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Voices Of Diversity: Kennedy Chinese Class

CEDAR RAPIDS, IA (CBS2/FOX28) - China is the most populous country in the world with the second largest economy. That means there are limitless opportunities for orridor students studying Chinese.

Cedar Rapids Kennedy High School is the only high school in the Corridor that has Chinese classes. In fact, there are two teachers that offer classes every class period of the day.

Chinese language teacher, Dailin Williams, was born in China. Her counterpart, Mary Ervanian, studied the language while living in Taiwan. For Dailin, even after 26 years in the US, she is still learning English.

It's definitely interesting because not only does she teach us, but we teach her as well, Kennedy junior, Jordan Schwab said.

Dailin also commented on the mutually beneficial relationship.

Sometimes I do say something that's not grammatically right, or not very authentic. They will point it out, and I feel very grateful to them, Williams said.

For students, Chinese offers a completely different sentence structure than English. Its also a visual, rather than an audio language.

Its kind of an intimidating language for people who are just starting to learn it, and I think its the writing system, Ervanian said.
Its a challenge some of the students say they thrive on.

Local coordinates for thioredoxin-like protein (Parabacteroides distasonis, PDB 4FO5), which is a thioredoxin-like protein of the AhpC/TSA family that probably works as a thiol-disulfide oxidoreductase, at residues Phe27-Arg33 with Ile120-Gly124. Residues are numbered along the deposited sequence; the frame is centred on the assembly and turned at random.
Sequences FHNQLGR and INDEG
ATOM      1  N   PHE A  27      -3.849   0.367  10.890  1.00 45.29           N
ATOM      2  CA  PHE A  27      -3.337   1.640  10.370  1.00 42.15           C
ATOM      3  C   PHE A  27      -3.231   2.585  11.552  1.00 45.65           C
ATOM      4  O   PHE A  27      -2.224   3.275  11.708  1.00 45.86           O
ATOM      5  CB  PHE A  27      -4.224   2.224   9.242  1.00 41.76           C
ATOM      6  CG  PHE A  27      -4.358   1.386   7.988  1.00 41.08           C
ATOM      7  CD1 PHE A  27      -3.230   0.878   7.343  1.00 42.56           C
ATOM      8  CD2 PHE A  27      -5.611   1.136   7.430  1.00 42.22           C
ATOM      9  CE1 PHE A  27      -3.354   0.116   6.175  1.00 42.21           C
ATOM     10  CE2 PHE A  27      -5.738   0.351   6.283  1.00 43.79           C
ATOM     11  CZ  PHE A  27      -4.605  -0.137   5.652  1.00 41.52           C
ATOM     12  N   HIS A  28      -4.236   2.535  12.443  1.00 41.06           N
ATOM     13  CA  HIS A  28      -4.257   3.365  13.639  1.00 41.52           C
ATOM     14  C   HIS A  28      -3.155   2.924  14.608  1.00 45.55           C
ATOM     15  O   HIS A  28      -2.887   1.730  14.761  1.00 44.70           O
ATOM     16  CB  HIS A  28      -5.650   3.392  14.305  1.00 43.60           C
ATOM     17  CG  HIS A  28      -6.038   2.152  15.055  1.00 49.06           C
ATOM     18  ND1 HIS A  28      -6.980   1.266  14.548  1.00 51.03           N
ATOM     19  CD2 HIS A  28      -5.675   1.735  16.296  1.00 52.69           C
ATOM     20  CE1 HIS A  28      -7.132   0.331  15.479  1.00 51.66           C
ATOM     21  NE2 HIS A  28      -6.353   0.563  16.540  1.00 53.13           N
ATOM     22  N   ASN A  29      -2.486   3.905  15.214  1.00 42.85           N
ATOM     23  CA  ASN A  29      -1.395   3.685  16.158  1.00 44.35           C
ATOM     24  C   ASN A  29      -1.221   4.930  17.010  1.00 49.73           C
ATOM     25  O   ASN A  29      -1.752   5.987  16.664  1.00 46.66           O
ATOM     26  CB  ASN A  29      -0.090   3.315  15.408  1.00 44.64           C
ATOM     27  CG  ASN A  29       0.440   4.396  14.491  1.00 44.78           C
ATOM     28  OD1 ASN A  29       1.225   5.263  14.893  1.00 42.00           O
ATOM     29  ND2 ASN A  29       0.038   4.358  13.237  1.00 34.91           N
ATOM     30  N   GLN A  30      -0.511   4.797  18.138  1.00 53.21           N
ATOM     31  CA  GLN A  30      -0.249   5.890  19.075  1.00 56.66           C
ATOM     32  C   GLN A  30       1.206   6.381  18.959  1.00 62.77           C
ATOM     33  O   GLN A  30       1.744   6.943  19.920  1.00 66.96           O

The conversation of the people, it's very fast, it's very staccato, Kennedy junior, Adam Burstain said.

For sophomore, Nina Yu, even though shes been raised by Chinese speaking parents, its still a challenge and a unique opportunity.

I think its good to know all diversity all cultures and ethnicities, and starting with learning the language is a great way to open up into that kind of diversity, Yu said.
Its a knowledge of that diversity that many of the students hope will help sculpt their futures.

I feel when applying for college or a job, showing that youve taken four years or three years of Chinese is really impressive, because its a rare thing to find, Kennedy junior, Myah McCoy said.

Ervanian explained that there simply aren't enough Chinese speakers to meet demand in the US, so students have a good shot at government sponsored scholarships to study in the US and abroad.

Jordan plans to help bridge that gap. She will be minoring in Chinese and majoring in special education. She hopes once she graduates to spend time in China teaching English. For Ervanian, who was once inspired to pursue Chinese by a teacher she had in high school, this is the full circle effect she was hoping for.

Then I feel that I have been successful as a teacher, Ervanian said.

Williams added, That's my biggest reward!

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